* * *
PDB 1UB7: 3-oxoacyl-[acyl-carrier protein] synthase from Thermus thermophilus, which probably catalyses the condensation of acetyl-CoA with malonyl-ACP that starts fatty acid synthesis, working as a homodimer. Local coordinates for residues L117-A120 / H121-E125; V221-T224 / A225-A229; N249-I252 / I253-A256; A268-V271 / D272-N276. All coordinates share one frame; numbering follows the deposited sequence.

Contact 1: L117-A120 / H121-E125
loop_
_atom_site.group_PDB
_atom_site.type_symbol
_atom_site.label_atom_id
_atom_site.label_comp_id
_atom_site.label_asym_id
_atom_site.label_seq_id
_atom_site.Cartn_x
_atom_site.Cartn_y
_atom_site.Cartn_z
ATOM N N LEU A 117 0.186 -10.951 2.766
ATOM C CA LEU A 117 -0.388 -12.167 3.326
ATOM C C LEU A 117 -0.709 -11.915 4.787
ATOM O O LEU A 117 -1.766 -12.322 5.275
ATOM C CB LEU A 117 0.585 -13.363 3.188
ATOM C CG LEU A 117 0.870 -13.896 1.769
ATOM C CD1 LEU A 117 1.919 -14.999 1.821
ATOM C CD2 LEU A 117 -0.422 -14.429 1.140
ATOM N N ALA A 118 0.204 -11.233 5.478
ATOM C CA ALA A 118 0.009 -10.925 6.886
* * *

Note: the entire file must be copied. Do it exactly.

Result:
PDB 1UB7: 3-oxoacyl-[acyl-carrier protein] synthase from Thermus thermophilus, which probably catalyses the condensation of acetyl-CoA with malonyl-ACP that starts fatty acid synthesis, working as a homodimer. Local coordinates for residues L117-A120 / H121-E125; V221-T224 / A225-A229; N249-I252 / I253-A256; A268-V271 / D272-N276. All coordinates share one frame; numbering follows the deposited sequence.

Contact 1: L117-A120 / H121-E125
loop_
_atom_site.group_PDB
_atom_site.type_symbol
_atom_site.label_atom_id
_atom_site.label_comp_id
_atom_site.label_asym_id
_atom_site.label_seq_id
_atom_site.Cartn_x
_atom_site.Cartn_y
_atom_site.Cartn_z
ATOM N N LEU A 117 0.186 -10.951 2.766
ATOM C CA LEU A 117 -0.388 -12.167 3.326
ATOM C C LEU A 117 -0.709 -11.915 4.787
ATOM O O LEU A 117 -1.766 -12.322 5.275
ATOM C CB LEU A 117 0.585 -13.363 3.188
ATOM C CG LEU A 117 0.870 -13.896 1.769
ATOM C CD1 LEU A 117 1.919 -14.999 1.821
ATOM C CD2 LEU A 117 -0.422 -14.429 1.140
ATOM N N ALA A 118 0.204 -11.233 5.478
ATOM C CA ALA A 118 0.009 -10.925 6.886